Fund manager, author of Gold: the Once and Future Money (2007)
Posted: March 31, 2010 10:13 AM
We've had a string of amazing revelations recently regarding the world's precious metals market. This is important stuff for anyone (like me) who holds gold as a means to avoid currency turmoil and counterparty risk.
This news has been actively suppressed in the mainstream media.
The Commodity Futures Trading Commission, a U.S. government regulatory agency, held hearings in Washington D.C. in late March regarding position limits in the futures market.
People involved in the markets have known/suspected for years that they have been manipulated by certain large entities, notably JP Morgan and Goldman Sachs.
These hearings were supposed to be a non-event. However, despite the media lock-down, the word is getting out.
The CFTC, like the SEC, is a conflicted agency. Some people, notably Chairman Gary Gensler and Commissioner Bart Chilton, seem to want to clean up the sleaze, fraud and corruption.
The CFTC even invited GATA's Bill Murphy and Adrian Douglas to make statements. Would you be surprised to learn that the cameras had a "technical malfunction" during Bill Murphy's statement, which magically righted itself immediately after he finished?
After the hearing, according to Douglas, Murphy was contacted by several major media outlets for more interviews. Within 24 hours, all the interviews were canceled. All of them.
You can follow the links above to see the research that Butler, Sprott and GATA have done over the years. That was only one part of the emerging story.
The second part is the appearance of London metals trader and now whistleblower Andrew Maguire, who understands JP Morgan's manipulation scheme inside and out.
Maguire understands the process so well that he was able to describe it to the CFTC's Bart Chilton on the phone in real time. As in: "in a few minutes, they are going to do this, and then they will do that."
Listen to an extended interview with Maguire and GATA's Adrian Douglas on King World News here.
Maguire has taken some personal risks to tell all this in public. In fact, almost immediately after his initial statements, he was run over by a car while walking down the street. The driver sped away, nearly running over some other pedestrians in his haste to escape. Fortunately, Maguire survived the hit-and-run "accident" with minor injuries. What a coincidence.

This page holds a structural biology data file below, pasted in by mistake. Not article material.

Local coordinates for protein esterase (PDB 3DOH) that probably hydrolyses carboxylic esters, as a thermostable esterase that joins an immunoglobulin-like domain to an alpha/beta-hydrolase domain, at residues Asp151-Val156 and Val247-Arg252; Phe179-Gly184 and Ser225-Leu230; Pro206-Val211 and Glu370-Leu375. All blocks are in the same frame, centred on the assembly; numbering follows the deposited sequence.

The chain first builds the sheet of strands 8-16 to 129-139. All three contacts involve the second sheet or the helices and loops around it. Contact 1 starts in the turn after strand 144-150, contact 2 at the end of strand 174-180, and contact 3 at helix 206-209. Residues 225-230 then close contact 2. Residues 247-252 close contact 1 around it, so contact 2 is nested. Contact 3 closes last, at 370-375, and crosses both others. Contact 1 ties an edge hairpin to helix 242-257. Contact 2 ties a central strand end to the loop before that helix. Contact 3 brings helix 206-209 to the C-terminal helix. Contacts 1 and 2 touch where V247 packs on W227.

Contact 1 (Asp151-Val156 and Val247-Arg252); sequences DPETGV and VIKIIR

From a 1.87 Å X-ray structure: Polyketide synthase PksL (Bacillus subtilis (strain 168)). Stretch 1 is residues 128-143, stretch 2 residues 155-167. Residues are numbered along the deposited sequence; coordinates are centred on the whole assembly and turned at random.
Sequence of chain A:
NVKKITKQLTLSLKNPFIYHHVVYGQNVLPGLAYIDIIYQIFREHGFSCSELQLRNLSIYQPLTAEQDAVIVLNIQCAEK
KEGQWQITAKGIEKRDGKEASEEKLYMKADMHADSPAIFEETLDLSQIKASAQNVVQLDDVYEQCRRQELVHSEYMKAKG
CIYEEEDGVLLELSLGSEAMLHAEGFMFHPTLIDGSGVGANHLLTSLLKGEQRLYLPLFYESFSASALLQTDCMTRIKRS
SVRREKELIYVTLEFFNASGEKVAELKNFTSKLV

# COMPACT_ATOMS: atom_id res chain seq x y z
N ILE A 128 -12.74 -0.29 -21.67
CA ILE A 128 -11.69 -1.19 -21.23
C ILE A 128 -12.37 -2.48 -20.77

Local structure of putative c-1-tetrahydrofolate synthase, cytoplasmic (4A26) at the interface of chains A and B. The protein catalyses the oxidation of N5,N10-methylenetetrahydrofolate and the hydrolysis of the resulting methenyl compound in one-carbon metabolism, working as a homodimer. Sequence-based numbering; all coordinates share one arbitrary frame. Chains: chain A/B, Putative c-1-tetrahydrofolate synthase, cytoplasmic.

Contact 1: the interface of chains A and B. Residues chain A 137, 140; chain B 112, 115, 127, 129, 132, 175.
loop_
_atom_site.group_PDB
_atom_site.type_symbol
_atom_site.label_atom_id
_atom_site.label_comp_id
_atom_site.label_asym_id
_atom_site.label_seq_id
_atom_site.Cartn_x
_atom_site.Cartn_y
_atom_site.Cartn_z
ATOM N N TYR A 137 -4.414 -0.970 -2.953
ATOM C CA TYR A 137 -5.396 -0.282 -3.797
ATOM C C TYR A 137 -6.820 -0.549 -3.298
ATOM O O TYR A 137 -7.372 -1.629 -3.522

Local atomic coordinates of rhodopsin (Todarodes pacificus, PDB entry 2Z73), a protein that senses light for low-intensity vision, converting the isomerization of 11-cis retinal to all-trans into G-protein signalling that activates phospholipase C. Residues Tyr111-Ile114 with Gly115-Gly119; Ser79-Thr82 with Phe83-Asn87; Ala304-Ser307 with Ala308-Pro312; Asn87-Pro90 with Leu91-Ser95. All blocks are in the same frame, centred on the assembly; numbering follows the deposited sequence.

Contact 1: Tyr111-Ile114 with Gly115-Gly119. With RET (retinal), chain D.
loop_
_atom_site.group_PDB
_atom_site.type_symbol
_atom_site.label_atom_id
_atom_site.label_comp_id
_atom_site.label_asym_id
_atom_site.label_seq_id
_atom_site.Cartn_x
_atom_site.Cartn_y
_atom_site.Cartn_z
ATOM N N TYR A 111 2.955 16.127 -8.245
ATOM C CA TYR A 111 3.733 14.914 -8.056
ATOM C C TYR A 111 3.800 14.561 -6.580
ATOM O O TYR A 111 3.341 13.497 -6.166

The third item was during the question-and-answer session at the CFTC hearings. GATA's Adrian Douglas.
For many years, people assumed that the London Bullion Market Association (LBMA), the world's largest gold market, was a simple bullion market. Cash for gold. However, just in the past few months, more people are realizing that there is actually very little gold within the LBMA system.
Even long-time gold specialists like Maguire have been amazed to learn that there is no gold corresponding to the vast "gold deposits" at the major LBMA banks.
During the CFTC hearings, Jeffrey Christian of CPM Group apparently informed us that the LBMA banks actually have about a hundred times more gold deposits than actual gold bullion.
This means that there are thousands of clients -- Asian and Middle Eastern governments and sovereign wealth funds among them -- who think they own hundreds of billions and perhaps trillions of dollars of gold bullion, and are being charged storage fees on that fantasy bullion, but they really own unsecured gold loans to the banks at a negative interest rate.
There is nothing new about this. Morgan Stanley paid several million dollars in 2007 to settle claims that it had charged 22,000 clients for storage fees on silver bullion that didn't exist.
Imagine now that you are one of these people who think they own billions of dollars of gold in an LBMA bank depository. Now you find out that this gold doesn't really exist.
You would ask for delivery of your gold immediately. It would be a "run on the bank."
What about things like ETFs linked to gold? Most of them also claim, as assets, these "deposits" at the LBMA banks.
The entire gold market is complete "ponzimonium," a word popularized by the CFTC's Bart Chilton.
This does not even take into account the tungsten gold bar counterfeit issue, which has emerged over the past year or so.
Click below for a graph of U.S. Treasury interest rates from 1955 to 2005
Thus, when the "New London Gold Pool" blows up, we might find that the dollar decline that has been going on since 2001 could accelerate dramatically.
You would be surprised how little most big hedge funds know about gold. But they do know the scent of blood in the water. And they learn quick.